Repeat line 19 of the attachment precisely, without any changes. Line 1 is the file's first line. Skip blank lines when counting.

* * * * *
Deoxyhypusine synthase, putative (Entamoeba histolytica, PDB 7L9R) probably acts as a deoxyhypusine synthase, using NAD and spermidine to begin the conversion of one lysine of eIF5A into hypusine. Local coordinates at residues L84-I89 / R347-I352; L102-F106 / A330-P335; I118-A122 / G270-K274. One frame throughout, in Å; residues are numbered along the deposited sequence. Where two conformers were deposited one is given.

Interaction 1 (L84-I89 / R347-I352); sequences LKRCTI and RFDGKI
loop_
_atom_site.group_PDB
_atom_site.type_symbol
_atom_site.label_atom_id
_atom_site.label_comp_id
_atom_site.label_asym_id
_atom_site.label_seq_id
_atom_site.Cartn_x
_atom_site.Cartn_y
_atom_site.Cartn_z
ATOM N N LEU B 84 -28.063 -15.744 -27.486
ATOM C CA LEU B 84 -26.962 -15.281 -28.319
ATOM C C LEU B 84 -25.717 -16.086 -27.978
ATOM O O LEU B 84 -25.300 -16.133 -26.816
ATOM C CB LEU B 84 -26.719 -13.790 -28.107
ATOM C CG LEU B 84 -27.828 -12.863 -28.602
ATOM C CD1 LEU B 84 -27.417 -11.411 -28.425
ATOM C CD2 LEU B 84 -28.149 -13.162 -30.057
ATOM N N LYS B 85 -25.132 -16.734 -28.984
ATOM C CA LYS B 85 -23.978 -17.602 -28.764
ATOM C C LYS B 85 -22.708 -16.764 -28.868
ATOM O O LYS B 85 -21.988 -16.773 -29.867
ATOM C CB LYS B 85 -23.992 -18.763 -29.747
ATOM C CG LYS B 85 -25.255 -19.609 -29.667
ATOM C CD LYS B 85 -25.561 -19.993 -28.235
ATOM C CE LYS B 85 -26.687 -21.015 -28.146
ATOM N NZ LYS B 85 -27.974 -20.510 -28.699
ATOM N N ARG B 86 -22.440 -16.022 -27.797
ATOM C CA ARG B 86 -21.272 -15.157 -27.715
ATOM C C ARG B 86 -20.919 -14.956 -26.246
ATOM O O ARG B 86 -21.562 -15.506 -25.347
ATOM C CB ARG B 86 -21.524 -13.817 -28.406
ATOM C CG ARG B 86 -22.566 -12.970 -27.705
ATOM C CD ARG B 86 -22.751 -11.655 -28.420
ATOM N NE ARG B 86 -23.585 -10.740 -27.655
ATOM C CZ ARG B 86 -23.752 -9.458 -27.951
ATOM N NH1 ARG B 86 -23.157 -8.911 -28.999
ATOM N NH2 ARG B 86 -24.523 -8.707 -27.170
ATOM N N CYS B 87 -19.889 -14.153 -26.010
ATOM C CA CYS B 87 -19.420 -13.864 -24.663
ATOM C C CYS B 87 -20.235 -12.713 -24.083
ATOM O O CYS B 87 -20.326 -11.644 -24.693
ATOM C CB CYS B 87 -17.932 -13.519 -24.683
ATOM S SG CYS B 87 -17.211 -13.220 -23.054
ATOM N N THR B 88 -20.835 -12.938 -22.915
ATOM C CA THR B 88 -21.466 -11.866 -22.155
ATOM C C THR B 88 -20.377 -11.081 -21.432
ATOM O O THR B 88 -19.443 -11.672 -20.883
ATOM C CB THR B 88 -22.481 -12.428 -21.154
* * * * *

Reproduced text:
ATOM C CD1 LEU B 84 -27.417 -11.411 -28.425